Time for Innovation Regarding 2020 WASSCE Impasse

By Kingsley Omose

At the last count over 183 countries according to John Hopkins
University, have been affected in one way or the other by the
CoronaVirus pandemic with global infection rates passing 13,589,273.

Of this number 585,906 deaths were recorded between March and July 16,
and though this seems a drop in the ocean when compared to the over 7
billion world population, Covid-19’s impact on the world economy has
been devastating.

The global economy has been in lockdown mode leading to national
governments all over the world pumping in over 8 trillion USD to keep
their economies afloat.

This stems from the fact that there is currently no known cure for
Covid-19 other than treatment management of those infected by the
virus resulting in health-care facilities in many countries stretched
to breaking point.

There are over 120 researches worldwide for a Covid-19 vaccine, but
the only option open to national governments have been to impose
lockdown, social distancing, intense testing and contact tracing to
slow infection.

This has produced two main types of responses across the world,
countries with the resolve to adhere strictly to lockdown, social
distancing, intensive testing and contact tracing and those countries
that cannot.

China, Vietnam, Taiwan, South Korea, Iceland, Finland, New Zealand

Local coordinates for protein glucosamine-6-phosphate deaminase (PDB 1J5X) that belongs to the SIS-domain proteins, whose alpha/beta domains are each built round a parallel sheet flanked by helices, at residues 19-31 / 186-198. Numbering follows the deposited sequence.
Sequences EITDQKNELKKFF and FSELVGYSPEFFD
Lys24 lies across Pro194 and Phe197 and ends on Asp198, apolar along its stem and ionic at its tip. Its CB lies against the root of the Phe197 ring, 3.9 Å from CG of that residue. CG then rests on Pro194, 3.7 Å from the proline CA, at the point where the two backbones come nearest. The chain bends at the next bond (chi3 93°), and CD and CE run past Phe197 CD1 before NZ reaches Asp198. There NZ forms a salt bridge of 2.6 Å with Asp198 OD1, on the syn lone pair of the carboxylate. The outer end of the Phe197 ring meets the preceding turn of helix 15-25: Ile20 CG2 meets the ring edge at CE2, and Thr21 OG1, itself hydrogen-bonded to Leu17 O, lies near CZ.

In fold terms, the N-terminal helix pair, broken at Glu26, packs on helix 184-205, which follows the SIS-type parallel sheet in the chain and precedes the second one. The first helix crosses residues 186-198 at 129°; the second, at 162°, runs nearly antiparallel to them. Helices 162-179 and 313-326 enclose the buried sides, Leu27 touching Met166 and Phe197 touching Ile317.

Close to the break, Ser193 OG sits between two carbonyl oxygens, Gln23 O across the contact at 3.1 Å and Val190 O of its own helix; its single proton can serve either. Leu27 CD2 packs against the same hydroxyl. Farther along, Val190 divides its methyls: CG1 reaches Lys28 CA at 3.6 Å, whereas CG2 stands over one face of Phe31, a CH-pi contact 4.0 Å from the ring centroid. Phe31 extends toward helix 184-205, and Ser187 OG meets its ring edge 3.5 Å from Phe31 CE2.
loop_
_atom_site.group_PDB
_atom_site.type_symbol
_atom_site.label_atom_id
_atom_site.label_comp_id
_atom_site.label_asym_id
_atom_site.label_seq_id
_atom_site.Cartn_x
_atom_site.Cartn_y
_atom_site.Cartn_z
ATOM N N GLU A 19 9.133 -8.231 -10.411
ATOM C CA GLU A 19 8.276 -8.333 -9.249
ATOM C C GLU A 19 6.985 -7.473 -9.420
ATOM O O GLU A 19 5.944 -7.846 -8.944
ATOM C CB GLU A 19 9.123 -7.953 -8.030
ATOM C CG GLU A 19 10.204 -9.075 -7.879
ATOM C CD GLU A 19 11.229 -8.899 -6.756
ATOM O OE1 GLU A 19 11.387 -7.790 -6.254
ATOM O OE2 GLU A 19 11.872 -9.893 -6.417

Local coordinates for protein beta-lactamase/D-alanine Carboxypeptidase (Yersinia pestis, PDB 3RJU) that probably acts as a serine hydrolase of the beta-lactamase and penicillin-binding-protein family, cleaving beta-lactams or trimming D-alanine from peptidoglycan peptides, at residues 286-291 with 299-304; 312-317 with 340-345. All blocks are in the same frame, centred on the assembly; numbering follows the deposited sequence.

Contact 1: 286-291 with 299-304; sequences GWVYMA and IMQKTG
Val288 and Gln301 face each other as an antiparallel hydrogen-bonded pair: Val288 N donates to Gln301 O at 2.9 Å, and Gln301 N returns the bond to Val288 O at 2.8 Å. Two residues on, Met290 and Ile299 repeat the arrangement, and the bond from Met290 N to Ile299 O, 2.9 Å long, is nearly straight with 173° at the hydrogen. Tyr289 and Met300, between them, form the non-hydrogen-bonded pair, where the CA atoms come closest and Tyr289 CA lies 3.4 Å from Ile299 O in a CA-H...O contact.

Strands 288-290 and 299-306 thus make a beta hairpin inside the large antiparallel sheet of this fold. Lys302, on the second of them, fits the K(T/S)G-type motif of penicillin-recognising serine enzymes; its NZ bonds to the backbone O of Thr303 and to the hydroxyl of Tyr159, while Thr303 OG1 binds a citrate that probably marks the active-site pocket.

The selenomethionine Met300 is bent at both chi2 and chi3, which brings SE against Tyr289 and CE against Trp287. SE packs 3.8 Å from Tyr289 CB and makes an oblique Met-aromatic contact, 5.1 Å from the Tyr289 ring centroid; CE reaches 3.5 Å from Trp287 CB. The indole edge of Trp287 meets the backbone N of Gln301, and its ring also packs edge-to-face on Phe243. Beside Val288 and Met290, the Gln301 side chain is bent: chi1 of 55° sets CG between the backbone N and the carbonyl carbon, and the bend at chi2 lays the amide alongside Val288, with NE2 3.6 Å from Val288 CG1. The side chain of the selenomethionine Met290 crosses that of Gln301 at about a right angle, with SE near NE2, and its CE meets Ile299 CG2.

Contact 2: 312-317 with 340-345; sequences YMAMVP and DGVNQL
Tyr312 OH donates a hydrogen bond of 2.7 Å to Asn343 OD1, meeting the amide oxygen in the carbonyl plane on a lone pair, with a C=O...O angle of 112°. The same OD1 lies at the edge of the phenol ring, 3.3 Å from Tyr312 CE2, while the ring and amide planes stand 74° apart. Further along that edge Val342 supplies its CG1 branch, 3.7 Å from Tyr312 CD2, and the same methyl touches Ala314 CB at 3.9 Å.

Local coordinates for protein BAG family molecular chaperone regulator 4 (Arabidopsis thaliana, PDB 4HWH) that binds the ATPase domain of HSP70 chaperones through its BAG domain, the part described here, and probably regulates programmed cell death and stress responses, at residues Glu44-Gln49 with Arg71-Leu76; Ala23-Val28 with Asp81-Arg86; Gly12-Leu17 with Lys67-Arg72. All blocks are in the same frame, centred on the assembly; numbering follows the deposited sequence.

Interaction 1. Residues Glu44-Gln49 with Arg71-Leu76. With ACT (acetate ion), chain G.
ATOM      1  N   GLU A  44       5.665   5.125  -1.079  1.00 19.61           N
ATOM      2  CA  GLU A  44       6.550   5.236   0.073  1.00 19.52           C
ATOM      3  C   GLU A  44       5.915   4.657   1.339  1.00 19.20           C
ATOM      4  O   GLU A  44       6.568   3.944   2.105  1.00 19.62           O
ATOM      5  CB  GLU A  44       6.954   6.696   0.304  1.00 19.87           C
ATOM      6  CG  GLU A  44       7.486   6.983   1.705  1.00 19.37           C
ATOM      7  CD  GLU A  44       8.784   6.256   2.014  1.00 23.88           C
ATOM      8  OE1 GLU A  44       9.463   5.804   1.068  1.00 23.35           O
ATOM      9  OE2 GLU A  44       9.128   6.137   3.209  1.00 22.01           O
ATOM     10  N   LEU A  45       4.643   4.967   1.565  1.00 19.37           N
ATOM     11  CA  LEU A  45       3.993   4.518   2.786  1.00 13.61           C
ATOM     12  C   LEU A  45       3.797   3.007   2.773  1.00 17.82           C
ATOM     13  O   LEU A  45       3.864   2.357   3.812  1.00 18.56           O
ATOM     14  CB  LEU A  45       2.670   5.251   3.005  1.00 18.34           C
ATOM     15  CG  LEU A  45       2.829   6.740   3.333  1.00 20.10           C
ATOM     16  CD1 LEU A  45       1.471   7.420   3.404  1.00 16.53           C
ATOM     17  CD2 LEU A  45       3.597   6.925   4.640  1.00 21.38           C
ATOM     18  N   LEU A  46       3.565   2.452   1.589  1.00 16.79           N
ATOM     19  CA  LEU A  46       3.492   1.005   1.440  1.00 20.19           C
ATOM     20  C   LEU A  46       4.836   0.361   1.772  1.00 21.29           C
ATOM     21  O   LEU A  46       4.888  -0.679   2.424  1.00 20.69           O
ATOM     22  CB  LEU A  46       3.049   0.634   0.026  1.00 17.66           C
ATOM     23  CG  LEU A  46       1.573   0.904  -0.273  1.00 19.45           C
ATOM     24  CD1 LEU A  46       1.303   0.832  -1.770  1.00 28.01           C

fall into the first group while countries like Nigeria, Iran, South
Africa, Brazil, United States of America fall into the second group.

Much of the countries in Europe, North Africa and Middle East, Asia,
Caribbean,Oceania,Africa fall in between these two extreme responses
with varying degrees of impact.

The key difference has been the resolve of national governments of
these countries to impose lockdown, and enforce social distancing,
intense testing and contact tracing for Covid-19 infections.

The national leaders of these countries that showed resolved in turn
got the willing support and endorsement of the citizens, and as the
principle goes, when leaders lead the people will willingly offer
themselves.

The reverse has been the case in Nigeria where the six weeks lockdown
first of all was not national, and secondly was observed more in
breach than in compliance and Nigerians are today reaping the
consequences.

Worse, the accompanying intense testing for Covid-19 that should have